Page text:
Gucci, Armani, And...John Paul Ii?

The Vatican embarks on a big-time marketing campaign

Maybe you have traveled to Rome to view the wonders of the Vatican--St. Peter's Square, the Basilica itself, or the city-state's great collections of Renaissance painting and medieval manuscripts. Well, if all goes as planned, you can recreate some of that experience at home--by wearing a T-shirt with Vatican artwork on it, say, or decorating the Christmas tree with an ornament emblazoned with a Madonna and Child from the Vatican. Or maybe lighting a candle bearing St. Peter's keys and the papal crown.

In a marriage of theology and marketing, the Holy See is using the power of modern licensing and brand management to raise cash and spread the word about the Church. In June, the Vatican Library will launch a mass-licensing program that will put images from the library's art collection, architecture, frescoes, and manuscripts on such mundane objects as T-shirts, glassware, candles, and ornaments. In a separate Vatican deal, cassettes of the Pope saying the rosary are already available. And you can expect other ventures before 2000, when the Vatican celebrates two millennia of Christianity.

ROSARY BEADS. Because of its size and intent to sell in department stores and other mass outlets, the marketing blitz differs from earlier, small-scale Vatican ventures, such as its gift shop. Holding a master agreement with the Vatican Library is California-based licensing company Cortile Del Belvedere Inc. Founded in 1987 solely to handle the Vatican account, Cortile has already gotten a few ventures up and running. Last fall a Burbank (Calif.) company called 1928 Jewelry Co. launched a line of Vatican Library costume jewelry, including rosary beads, crucifixes, and medallions. The trinkets fetch from $15 to $75 in department stores such as Macy's and Dillard's. The jewelry, which Marketing Vice-President Gary Edenfield says is "not just for Catholics," should bring in revenues of $10 million this year.

Meanwhile, Turner Publishing Inc., an arm of Turner Broadcasting System Inc., has come out with a $395 Bible illustrated with illuminated manuscripts from the Vatican Library. This version of the Good Book sold 7,000 copies within four months of its release. And New York-based Echo Design Group is peddling ties and scarves at $28 to $75 bearing designs from the Vatican Library's art collection.

To prepare for the summer launch, Cortile Del Belvedere has carefully vetted dozens of U.S. merchandisers, picking 16 sublicensees. "We've gone very slowly and chosen partners that would not embarrass us or the Vatican," says Elaine Peconi, who founded Cortile Del Belvedere. Products will carry a tag bearing the Vatican Library's seal. Up to 10% of proceeds go back to Rome.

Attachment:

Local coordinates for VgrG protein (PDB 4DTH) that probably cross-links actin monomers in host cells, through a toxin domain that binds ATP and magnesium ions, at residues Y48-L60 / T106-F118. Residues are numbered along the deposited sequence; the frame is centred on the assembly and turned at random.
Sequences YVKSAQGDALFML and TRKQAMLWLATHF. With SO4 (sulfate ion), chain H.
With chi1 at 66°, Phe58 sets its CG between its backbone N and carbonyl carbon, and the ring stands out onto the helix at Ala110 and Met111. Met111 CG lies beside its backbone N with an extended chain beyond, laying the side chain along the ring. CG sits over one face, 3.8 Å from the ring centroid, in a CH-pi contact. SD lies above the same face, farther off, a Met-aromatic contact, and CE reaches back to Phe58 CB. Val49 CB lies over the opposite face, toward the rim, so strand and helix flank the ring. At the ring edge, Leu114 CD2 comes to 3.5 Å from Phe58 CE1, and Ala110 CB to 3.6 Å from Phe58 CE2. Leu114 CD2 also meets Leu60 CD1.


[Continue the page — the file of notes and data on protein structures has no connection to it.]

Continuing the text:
The Vatican is not expecting a windfall from the ventures, which will defray the multimillion-dollar costs of renovating the library. "We are not expecting great returns--just returns," says Father Leonard Boyle, the Vatican Library's director. The Vatican has also been choosy, rejecting an idea for a bath oil, for example. Father Boyle says he personally considers proposals "so that the stuff is in keeping with good taste."

SUPERSTAR? Other Church institutions are following the library's lead. Vatican Radio is trying to offset high expenses by cashing in on its exclusive rights to the Pope's voice. Last fall, the broadcaster struck a licensing deal with New York-based Alliance Entertainment Corp., a major music-distribution company, to market in Europe and America compact disks and cassettes of Pope John Paul II reciting the rosary. Under the agreement, the Vatican will receive "royalties in the superstar range," says Tom P. Lipsky, a consultant to Alliance. Industry analysts say the going rate for celebrities is about 20% of wholesale revenues.

GUCCI, ARMANI, AND...JOHN PAUL II? (int'l edition)

The new business credo is not troubling Vatican officials. "We live in a world that uses commercial means all the time," says Father Kevin P. Locke, a 39-year-old Jesuit who is coordinating the deal with Alliance. Locke, an American priest who once produced promotional campaigns for Boston's public-television station, is looking into other ways of using the radio station's papal recordings for commercial use. One idea is to sell recordings of folk songs sung by the Pope on his world tours. But the main goal, says Locke, is not just to make money. "Part of our mission is to use appropriate business techniques for a pastoral purpose," he says. Keep the faith, Father.

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